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The competition heats up: SpaceX successfully put its first NASA/NOAA science satellite in orbit today, though its attempt to land the Falcon 9 first stage on a barge failed when one landing leg broke and the stage tipped over.
The first stage however was still recovered as it fell sideways on the barge.
The link above includes a picture, which shows that stage lying on its side. The engines might be recoverable, but certainly they have enough material from the stage to do tests and learn a great deal more about how it tolerates the stresses of launch. Commenter Frank provides a link to a video that shows the stage falling over and exploding, something the images I had seen previously had not shown. They might have more material to test, but hardly as intact as I had first thought.
Nonetheless, they have now successfully test fired the engines from last month’s recovered first stage.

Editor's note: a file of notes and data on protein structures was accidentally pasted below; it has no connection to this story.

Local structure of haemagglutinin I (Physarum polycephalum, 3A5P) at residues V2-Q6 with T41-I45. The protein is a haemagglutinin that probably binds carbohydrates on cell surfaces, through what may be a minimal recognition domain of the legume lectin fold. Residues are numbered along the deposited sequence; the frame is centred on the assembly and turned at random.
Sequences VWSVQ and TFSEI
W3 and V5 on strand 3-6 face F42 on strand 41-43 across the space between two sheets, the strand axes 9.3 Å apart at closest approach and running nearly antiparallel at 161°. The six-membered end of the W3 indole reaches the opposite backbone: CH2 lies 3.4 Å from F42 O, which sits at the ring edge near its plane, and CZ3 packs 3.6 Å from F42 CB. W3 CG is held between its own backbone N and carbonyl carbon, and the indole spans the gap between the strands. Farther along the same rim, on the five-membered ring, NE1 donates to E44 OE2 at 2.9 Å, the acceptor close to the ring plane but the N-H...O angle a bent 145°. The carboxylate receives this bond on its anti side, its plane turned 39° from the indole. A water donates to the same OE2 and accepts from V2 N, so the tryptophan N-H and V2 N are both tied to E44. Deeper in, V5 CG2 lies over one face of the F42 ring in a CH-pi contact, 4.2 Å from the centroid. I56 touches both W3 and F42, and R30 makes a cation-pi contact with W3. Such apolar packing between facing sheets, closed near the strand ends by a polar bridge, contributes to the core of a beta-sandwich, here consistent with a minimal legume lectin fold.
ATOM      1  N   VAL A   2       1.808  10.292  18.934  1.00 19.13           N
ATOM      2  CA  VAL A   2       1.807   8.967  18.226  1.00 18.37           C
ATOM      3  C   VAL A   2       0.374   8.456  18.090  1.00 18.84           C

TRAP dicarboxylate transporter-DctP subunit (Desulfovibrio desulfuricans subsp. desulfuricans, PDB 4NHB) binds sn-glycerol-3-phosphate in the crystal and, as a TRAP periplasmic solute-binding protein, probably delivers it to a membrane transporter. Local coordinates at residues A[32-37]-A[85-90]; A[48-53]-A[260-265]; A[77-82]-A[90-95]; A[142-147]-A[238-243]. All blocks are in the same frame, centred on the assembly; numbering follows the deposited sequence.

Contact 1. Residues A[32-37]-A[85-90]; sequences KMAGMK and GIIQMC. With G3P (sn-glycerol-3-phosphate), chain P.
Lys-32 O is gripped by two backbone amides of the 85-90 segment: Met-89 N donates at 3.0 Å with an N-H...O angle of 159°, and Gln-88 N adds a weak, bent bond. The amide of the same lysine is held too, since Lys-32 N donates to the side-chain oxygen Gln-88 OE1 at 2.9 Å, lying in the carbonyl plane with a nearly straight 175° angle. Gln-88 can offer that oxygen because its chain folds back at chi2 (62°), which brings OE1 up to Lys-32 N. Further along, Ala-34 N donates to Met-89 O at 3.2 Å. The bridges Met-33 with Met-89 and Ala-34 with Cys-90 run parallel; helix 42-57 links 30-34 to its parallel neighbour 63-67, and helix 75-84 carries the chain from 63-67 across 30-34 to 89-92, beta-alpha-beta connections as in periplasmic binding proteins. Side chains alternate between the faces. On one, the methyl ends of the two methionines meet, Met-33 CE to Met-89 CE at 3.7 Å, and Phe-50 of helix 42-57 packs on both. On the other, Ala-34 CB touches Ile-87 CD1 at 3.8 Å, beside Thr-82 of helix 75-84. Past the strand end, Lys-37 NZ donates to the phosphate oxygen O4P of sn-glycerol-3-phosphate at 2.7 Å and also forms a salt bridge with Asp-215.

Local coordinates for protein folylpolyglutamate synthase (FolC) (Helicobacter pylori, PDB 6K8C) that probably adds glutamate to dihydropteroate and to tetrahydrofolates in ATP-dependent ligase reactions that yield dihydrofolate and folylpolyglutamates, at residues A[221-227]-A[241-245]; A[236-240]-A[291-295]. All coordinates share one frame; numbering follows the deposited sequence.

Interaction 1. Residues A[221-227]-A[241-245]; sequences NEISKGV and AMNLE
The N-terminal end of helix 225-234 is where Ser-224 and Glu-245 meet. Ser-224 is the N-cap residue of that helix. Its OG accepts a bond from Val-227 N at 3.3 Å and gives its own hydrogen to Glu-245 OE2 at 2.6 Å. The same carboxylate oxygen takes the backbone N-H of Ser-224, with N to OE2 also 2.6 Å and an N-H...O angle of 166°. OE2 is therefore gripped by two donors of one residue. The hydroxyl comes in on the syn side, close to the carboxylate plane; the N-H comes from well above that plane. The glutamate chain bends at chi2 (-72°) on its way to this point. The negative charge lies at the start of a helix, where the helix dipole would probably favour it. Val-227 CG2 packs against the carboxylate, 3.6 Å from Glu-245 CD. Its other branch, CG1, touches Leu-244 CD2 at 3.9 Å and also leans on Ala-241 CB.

The 156-foot first stage booster that carried out that successful landing was taken to the company’s hangar at Launch Complex 39A at NASA’s Kennedy Space Center in Florida and partially inspected. It was later taken back to Launch Complex 40 and hoisted upright via a crane. On Jan. 15, a static fire was conducted. “Data looks good overall,” Musk said in a tweet, but noted Engine No. 9—one of the outer engines—showed thrust fluctuations. He said that there may have been some debris ingestion, but the engine data looks OK and that they would borescope later that night. There has been no word on how that inspection went.
That all nine engines functioned is a very good sign, even if one had issues.